WEST VALLEY CITY Salt Lake County District Attorney Lohra Miller made her ideas clear from the start at a half-day conference in a room filled with police, prosecutors, probation officers, judges, attorneys, social workers and others who deal with domestic violence on a regular basis.
"This is going to be nuts-and-bolts," Miller said at the program's beginning. "We're going to start thinking about how to create a felony domestic violence court program."
Miller, along with Salt Lake County Mayor Peter Corroon and Salt Lake County Council member Jeff Allen, sponsored a gathering at the Cultural Celebration Center on Monday. Among its chief aims was examining ways to create a felony domestic violence court and looking at four possible models.
Miller said she hoped all those involved in dealing with domestic violence cases would share ideas about how to overcome any obstacles for creating such a court and also discuss what impact this might have on their respective agencies.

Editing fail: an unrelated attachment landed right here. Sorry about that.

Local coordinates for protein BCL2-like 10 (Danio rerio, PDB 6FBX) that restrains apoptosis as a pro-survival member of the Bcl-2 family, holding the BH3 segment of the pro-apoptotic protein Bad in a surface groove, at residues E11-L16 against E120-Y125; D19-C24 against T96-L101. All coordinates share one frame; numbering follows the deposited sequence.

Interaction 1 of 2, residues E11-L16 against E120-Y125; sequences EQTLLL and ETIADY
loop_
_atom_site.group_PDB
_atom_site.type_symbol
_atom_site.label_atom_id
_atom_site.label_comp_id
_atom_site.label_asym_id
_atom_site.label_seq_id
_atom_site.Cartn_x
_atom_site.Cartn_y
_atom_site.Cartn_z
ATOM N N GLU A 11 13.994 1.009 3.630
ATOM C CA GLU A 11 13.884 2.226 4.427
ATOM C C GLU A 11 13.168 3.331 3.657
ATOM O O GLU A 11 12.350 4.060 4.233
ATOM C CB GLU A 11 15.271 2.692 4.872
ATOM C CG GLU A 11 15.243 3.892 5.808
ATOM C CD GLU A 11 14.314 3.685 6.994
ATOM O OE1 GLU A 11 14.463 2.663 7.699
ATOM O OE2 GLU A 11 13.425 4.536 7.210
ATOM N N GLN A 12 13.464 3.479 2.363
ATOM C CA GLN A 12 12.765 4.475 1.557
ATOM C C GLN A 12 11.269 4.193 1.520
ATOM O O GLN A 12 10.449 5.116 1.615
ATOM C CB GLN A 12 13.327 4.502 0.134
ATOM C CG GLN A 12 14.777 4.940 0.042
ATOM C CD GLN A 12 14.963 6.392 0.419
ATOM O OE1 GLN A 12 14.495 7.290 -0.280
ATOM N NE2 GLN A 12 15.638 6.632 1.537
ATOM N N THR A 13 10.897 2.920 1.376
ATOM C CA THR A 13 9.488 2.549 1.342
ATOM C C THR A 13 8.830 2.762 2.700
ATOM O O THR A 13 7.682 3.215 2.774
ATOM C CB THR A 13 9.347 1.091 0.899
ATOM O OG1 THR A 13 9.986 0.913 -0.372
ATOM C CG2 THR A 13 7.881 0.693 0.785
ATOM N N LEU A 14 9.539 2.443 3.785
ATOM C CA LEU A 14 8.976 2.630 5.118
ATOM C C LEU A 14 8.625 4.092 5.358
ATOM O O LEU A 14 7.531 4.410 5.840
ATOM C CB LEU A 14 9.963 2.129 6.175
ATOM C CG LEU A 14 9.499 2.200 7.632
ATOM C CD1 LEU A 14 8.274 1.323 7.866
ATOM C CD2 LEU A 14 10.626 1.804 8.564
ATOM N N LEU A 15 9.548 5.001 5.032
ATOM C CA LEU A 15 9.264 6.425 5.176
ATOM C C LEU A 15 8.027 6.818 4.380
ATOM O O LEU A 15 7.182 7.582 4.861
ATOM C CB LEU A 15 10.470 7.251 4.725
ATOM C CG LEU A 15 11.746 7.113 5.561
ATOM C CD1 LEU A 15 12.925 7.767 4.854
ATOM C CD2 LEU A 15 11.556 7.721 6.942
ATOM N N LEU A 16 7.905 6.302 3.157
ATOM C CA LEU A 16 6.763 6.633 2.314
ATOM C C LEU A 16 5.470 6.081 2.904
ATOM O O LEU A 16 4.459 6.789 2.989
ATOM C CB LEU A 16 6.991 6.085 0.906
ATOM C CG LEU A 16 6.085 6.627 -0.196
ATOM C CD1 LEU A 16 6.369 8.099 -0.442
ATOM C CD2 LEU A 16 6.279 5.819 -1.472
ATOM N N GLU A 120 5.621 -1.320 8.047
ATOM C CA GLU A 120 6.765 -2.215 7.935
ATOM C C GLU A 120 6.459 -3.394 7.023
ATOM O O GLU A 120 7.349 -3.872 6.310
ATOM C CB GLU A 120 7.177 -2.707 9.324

In addition, Miller said she wants to find ways to get those accused of domestic violence into court faster and also to vastly improve the communication among people and agencies handling various aspects of domestic violence cases. That way, quick action can be taken if the person violates the terms of probation.
Too often, she said, prosecutors might get a conviction, but if the individual doesn't comply with a judge's order to get counseling or ends up consuming drugs or alcohol, there is no network in place for those who first learn of the violation to get information out to everyone else affected by the case and promptly whisk the offender back before a judge.
Making sure an offender follows through on the "back end" of a case by complying with probation can make a huge difference, she said.
"Getting the conviction doesn't end it," Miller said. "What we're dealing with is not a criminal problem but a social problem."
Corroon pledged to fully support efforts to defeat the "scourge" of domestic violence. "It's not something we should tolerate, and we should not sit back and think we cannot do anything about it," Corroon said. "We can, we should and we will."
Allen said the County Council will spend what it takes to ensure that those combating domestic violence will have the tools they need to succeed.
"Money is not the object," he said. "Making people safe and trying to fix those people who get damaged is the object."